stimulate foreign investments. In addition, attesting to the
favourable atmosphere for business and the absence of any
differentiated approach is the continuing increase in the presence of
Russian capital in Armenia. In particular, in early 2004, Russia’s
Vneshtorgbank acquired the controlling packet of shares in Armenia’s
Sberbank [Savings Bank]. And if enterprises in their current activity
do run into any problems, then they are the same for everyone,
including Armenian enterprises.

[Nezavisimaya Gazeta] Armenia’s economic legislation is considered to
be fairly liberal. How does this affect foreign investments? Does more
money come to the country from Russia or from the West? And which
investments are given preference?

[Markaryan] Indeed, the economic and especially the financial
legislation of our country is one of the most liberal and, even more
important, one of the most stable in the post-Soviet states. True, the
mere presence of liberal legislation is not enough for foreign
investments. I want to point out that the country’s leadership is
working specifically to support political stability in the country,
develop market infrastructures, and reform the structures that operate
directly with entrepreneurs, as well as on several other efforts
included in the strategic programme to combat corruption and reduce
various risks.

We can judge the favourable investment climate from the increase in
investments in the country’s economy. For example, in the first six
months of this year total investments in Armenia’s economy rose by 41
per cent, while direct foreign investments rose by nearly 80 per
cent. If we compare this to previous years (1997-2003), then among the
10 partner countries making investments in Armenia’s economy, nearly
26 per cent came from Russia. As for the issue of preferences, we
welcome all investments that will stimulate the country’s economic

Armenia has met all obligations to transfer property to Russia

[Nezavisimaya Gazeta] In 2002, an agreement was signed between our
countries on repaying Armenia’s state debt by transferring shares in
Armenian enterprises to Russian Federation ownership. However, the
Russian draft budget for next year once again includes as Armenia’s
debt the same sum that Armenia already repaid when it transferred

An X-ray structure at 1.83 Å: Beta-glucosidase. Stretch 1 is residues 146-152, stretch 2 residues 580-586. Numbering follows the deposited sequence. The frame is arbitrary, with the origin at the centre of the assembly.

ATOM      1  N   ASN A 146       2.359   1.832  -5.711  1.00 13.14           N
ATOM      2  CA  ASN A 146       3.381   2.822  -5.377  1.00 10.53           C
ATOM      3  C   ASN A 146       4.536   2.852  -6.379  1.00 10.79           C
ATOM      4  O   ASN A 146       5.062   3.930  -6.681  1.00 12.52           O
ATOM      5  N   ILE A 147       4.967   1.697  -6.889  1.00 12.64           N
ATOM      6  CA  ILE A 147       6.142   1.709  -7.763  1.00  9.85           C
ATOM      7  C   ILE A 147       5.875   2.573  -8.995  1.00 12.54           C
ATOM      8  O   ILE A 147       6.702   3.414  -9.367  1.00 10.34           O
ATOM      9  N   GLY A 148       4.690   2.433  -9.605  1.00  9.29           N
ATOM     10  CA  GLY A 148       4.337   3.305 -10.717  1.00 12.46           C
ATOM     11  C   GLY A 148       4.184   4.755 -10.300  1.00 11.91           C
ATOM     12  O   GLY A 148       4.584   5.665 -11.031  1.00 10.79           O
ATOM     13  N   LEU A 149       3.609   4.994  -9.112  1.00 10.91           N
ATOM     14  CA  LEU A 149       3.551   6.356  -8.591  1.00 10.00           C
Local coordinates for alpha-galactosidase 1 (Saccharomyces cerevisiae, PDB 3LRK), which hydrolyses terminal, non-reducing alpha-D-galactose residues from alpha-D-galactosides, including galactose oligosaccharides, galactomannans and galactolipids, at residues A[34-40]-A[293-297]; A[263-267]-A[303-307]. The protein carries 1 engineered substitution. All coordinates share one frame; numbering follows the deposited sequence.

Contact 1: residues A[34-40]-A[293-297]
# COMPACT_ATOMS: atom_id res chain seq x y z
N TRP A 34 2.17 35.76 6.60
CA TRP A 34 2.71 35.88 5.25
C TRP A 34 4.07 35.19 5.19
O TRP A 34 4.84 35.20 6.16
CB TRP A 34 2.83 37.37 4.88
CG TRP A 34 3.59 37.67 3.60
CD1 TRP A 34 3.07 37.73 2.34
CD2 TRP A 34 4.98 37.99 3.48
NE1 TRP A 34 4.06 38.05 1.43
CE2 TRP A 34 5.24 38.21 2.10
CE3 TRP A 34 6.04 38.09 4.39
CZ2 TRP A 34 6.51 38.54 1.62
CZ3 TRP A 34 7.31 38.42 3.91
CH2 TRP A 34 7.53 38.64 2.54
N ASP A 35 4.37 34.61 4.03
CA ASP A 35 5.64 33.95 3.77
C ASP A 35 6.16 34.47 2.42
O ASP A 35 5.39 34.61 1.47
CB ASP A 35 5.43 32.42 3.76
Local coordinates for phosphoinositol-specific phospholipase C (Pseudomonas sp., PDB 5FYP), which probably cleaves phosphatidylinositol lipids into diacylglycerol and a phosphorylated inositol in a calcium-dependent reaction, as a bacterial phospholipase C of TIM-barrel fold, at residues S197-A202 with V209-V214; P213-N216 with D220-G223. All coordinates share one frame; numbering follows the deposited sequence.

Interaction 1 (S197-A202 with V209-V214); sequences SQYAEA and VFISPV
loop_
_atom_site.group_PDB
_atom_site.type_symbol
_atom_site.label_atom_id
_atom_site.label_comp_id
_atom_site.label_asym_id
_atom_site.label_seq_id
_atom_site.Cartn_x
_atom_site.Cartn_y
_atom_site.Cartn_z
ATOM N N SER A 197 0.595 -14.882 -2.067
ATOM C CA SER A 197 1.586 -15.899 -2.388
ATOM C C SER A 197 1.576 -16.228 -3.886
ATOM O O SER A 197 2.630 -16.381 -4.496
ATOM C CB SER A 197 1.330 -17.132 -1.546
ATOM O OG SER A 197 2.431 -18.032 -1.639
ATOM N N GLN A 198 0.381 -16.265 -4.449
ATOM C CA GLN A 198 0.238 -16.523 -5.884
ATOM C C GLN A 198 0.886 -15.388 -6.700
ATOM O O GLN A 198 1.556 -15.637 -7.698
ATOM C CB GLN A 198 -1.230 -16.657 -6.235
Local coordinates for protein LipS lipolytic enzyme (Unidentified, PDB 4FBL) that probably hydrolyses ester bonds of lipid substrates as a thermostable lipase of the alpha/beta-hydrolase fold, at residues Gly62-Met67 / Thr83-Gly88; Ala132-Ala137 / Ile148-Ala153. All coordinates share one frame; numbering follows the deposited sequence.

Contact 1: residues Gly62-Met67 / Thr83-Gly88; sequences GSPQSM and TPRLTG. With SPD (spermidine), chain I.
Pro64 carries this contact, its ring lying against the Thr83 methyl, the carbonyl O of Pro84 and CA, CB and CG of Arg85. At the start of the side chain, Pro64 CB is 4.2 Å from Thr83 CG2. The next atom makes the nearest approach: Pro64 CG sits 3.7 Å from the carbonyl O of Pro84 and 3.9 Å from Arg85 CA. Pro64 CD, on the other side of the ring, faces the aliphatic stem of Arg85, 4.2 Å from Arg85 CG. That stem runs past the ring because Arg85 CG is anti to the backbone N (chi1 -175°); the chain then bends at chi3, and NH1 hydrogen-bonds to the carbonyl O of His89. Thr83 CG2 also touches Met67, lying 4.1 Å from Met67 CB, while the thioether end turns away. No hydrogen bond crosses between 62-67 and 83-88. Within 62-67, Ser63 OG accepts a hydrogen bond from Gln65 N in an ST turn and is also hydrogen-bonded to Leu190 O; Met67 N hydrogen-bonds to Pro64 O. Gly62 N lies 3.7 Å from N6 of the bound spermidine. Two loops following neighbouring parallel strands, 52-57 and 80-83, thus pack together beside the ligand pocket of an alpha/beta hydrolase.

those factories to Russia. How are we to interpret this?

[Markaryan] Indeed, Armenia has met all of its obligations to transfer
property (on 5 August 2003, property worth US 63 million US dollars
was transferred to Russian ownership and in January 2004 property
worth 31 million dollars). However, for a number of technical reasons
connected with domestic procedural issues, the Russian side has to
this day not written off Armenia’s indebtedness for the sum of the
transferred property. Before the end of this year, an
intergovernmental commission is supposed to hold joint consultations
during which this issue should be resolved.

Parliament to decide on sending Armenian contingent to Iraq

[Nezavisimaya Gazeta] Recently Yerevan decided to send 50 military
medics and sappers to Iraq to assist the coalition forces. However the
leaders of Iraq’s 20,000-strong Armenian community, concerned that in
that event Armenians would become the next target of international
terrorists, sent an appeal to Yerevan to reject this decision.

[Markaryan] As we know, the final decision on sending an Armenian
military contingent to Iraq will be taken by the National Assembly of
Armenia. The problem is that there was a preliminary agreement with
Poland about our participation in Iraq as part of the military group
of this country. Lately, though, Poland itself seems to have had
doubts about the wisdom of its military presence in Iraq. Naturally,
we will have to keep changes in this and several other conditions in
mind as we make corrections to our position and clarify certain issues
before the matter is submitted to parliament. Of course, in
discussions of this issue, we are also keeping in mind the interests
and security issues of our state and the opinion of Iraq’s Armenian
community of many thousands. In any event, I can say that if such a
decision is taken, then a small number of military drivers, medics and
sappers will be sent to Iraq but will not take part in military